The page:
September 05, 2008,
C.M. asks from Queen Creek, AZ on August 29, 2008
Migraines in a 4 Year Old
I think my son my be suffering from migraines, which scares me since I have never experienced them. I didn't think that a child so young could develop migraines, but after some research I found that it's not uncommon. He started out telling me he didn't feel well and his nose hurt. After a while he started to complain that his eyes and head hurt. I was about to give him some Tylenol when he got sick. This happened three times yesterday, about the same time the medicine would were off from the last dose is my guess. In between episodes he acts normal, well as normal as a 4yo boy can be. I have made an appointment for him to see the doctor this morning.
Has anyone else experience migraines with their child at a young age? Is there a way to prevent them or know what can trigger them? I haven't fed him anything differently that I would think may cause them.
Thank you for your help.
So What Happened?™
I took him in to see the doctor. I explained to him as I explained to you about his headaches. He didn't want to diagnose just yet with migraines, but seemed to think that it was a probable. He asked us to keep a log of when he started to get sick, what were the conditions around him, and what we did to alleviate the pain. His appointment was at 11am and he had another episode around 3:30pm that day, but has not had another episode since then and it has now been a week.
I have a feeling that it may have been a new carpet deodorizer that I started using. I didn't think anything of it, until I realized that my daughter developed a slight rash from it. They may both have a allergy to it, just reacted differently.
J.B. answers from Phoenix on August 30, 2008
My neice was diagnosed with migraines at three. Take him to a doctor to rule out anything more serious. Diet extremely affects her - particularly certain dyes and sugar substitutes. They had to introduce her to foods slowly to determine the causes - similar to a baby. Finally, medication was limited due to their age, but the doctor recommended a combination of things that her parents can do to make her migraines more manageable. Good luck!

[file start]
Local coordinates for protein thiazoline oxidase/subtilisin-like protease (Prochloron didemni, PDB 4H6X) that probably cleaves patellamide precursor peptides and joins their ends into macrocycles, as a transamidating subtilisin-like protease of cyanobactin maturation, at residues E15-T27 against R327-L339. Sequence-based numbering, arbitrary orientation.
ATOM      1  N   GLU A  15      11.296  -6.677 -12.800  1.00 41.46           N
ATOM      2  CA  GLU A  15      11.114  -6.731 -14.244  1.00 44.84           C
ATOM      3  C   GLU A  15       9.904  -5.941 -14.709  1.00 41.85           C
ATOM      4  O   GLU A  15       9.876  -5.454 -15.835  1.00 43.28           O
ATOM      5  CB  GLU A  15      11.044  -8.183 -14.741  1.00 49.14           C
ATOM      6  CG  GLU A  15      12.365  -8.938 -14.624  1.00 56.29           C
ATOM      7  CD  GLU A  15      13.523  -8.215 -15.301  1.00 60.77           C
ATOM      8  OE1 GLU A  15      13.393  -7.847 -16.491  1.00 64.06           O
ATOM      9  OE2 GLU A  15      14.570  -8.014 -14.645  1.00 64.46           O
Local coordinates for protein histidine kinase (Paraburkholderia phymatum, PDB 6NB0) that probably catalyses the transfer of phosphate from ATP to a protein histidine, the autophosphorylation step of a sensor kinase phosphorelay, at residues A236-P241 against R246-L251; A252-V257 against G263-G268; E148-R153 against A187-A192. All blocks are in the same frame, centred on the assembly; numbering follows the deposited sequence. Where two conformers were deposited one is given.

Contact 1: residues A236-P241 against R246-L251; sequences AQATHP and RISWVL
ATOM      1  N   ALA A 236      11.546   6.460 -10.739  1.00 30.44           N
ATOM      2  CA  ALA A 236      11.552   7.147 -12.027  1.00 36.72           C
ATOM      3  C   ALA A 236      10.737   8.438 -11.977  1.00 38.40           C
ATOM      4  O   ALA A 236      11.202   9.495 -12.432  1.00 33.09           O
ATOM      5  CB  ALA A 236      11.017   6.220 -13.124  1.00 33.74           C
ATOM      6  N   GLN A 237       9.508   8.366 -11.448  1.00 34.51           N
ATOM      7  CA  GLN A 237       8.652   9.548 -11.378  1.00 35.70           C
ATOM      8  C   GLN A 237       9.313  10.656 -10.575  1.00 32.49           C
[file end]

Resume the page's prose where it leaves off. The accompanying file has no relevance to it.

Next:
C.S. answers from Phoenix on August 30, 2008
C.H. answers from Phoenix on August 29, 2008
I swore that my son got them at that age as well. I was shocked because one moment he was fine and then it was down hill. He would complain of not feeling well, having to go lie down, then darting for the bathroom to throwup. I noticed it when he played TOO much for long periods of time, and when it was hot outside and he didn't drink enough water. (I get them in the same situations.) We found some guidelines for him to help prevent them before they got too bad. Taking a break (watching a movie or playing video games) for a little while to give him some rest. (we made it something fun so he wouldn't feel left out). I also continually keep a glass of water or a water bottle full for him so he could drink every time he passed the kitchen. Good luck!
C.K. answers from Tucson on August 30, 2008
I have a 4 yo son too. I would definitely take him to a specialist like an ENT and not just the pediatrician, so that he can receive further testing like and MRI or CAT scan to rule out anything serious. I wouldn't mess around with someone so young experiencing migraines out of the blue.
Tylenol or Motrin only mask the pain, not the underlying cause.
I hope he feels better SOON!
1 mom found this helpful
C.D. answers from Phoenix on August 30, 2008
Wow! I feel sorry for your son - migraines aren't fun!! I've had them for years, sometimes as often as 3 or 4 times a week. Some things that I have found to help me are laying down with an ice pack on the back of his neck and over his eyes/sinuses. A great ice pack that is cold enough, but doesn't freeze your skin is a sock full of rice. If you are crafty - you can sew a tube, and fill it part way with rice, and freeze it. Or, sew a pouch that looks like a letter B for over the eyes. They can also be popped into the microwave for a few seconds if you need a heat pack.
Also, I have gone to chiropractors in the middle of a migraine, and they have gone away after an adjustment.